The Barbados economy has grown by 10.5 percent over the first half of the year as the country recorded its fifth consecutive quarter of economic growth between April and June, with the job market recovering and unemployment declining. However, Governor of the Barbados Central Bank Cleviston Haynes, delivering his economic review for the first half of the year warned that the external economic environment remains challenging.

He revised the growth forecast for Barbados in 2022 as slightly downward overall.

He notes that the economic rebound continues to be driven by a tourism recovery.

“The expansion, though vibrant was weaker than in the first quarter but is slightly better than forecast rebound in tourism, propelled the economy by an estimated 10.5% over the first half of 2022. Tourism-related activity has not yet returned to pre-pandemic levels.  Long stay arrivals, reaching 55% of 2019 levels during the second quarter.”

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Mr. Haynes notes the job rebound was helped by the government’s own creation program. “The unemployment rate fell to 9% for the first quarter of 2022, compared to 17.2%, a year earlier, and 10.9% at the end of 2021. During the 12 months ending June. The National Insurance reported that unemployment claims fell to 1/3 of the preceding 12-month period. The gains in private sector employment were broad-based, led by tourism, wholesale and retail, transport and communications, and general services. In addition, Government’s job creation program in the aftermath of the  2021 climatic events help to hasten the recovery in the job market.”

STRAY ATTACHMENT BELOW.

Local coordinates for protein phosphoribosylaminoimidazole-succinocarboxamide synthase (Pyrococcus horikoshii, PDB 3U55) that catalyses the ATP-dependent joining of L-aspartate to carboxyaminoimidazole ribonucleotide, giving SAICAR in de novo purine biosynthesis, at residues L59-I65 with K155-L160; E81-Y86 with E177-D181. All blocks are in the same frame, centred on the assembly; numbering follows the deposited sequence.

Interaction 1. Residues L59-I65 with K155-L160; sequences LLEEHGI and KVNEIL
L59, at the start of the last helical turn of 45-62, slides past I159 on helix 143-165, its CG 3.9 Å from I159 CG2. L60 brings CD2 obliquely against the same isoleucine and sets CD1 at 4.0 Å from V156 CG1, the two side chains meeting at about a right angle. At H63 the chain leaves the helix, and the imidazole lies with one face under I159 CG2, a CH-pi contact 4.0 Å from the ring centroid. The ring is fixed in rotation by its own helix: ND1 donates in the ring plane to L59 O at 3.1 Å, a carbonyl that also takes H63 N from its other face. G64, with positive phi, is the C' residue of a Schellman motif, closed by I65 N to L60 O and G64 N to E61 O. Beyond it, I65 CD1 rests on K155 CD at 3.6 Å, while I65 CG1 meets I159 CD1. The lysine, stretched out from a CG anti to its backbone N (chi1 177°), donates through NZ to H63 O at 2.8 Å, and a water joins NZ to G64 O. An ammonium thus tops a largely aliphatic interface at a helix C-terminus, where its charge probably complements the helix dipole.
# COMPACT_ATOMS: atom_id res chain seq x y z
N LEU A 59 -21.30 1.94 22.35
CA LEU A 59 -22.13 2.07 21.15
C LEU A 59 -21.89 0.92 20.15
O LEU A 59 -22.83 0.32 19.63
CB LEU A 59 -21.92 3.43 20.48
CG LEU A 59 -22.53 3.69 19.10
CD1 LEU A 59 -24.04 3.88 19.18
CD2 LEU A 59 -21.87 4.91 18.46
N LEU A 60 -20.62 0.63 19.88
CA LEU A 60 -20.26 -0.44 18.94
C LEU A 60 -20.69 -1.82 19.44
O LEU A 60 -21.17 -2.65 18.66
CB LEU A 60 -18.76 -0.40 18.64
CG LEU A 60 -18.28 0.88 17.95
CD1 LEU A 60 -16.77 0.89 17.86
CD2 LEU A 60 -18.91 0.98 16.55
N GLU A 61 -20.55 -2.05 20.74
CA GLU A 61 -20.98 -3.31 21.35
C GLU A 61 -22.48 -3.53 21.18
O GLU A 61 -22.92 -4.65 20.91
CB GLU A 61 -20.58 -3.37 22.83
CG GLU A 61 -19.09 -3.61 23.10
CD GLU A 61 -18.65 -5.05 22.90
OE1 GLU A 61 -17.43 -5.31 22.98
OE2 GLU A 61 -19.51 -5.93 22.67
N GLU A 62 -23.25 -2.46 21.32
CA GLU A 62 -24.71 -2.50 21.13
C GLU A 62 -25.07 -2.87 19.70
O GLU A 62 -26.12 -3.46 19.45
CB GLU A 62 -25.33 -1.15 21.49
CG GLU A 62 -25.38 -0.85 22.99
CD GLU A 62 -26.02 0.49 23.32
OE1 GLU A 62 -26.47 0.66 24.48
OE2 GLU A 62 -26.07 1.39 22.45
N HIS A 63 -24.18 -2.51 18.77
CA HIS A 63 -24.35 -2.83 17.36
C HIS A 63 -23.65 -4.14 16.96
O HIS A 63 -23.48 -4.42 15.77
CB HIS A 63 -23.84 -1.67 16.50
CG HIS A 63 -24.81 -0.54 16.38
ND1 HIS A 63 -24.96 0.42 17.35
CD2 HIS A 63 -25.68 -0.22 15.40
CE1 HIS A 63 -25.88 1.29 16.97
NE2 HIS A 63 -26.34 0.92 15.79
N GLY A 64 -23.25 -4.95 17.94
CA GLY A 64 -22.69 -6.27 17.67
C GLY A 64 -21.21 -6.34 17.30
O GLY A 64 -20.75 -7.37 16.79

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Mr. Haynes believes rising fuel and food prices overseas could dampen Barbados’ growth prospects even as they trigger an upward spiral in local food and energy prices. He stated that while forward bookings for Barbados this year look good, there are international factors that could dampen travel.

These were among the reasons why he lowered the growth forecast for Barbados for 2022 overall which had been previously projected at 11 percent. “The global price pressures, the impact of monetary policy changes on advanced economies as well as summer travel bottlenecks could dampen travel demand. Changes in relative exchange rates in Barbados’ key support markets also have the potential to divert some travel away from the Caribbean. In the circumstances, with new investment projects coming on stream at a slower pace than anticipated and infrastructure costs raising, the bank has lowered its growth forecast slightly within the range of nine to 10% with the possibility of a stronger outturn if tourism is more favorable than currently forecasts.”

Voice of: Barbados Central Bank Governor, Cleviston Haynes.

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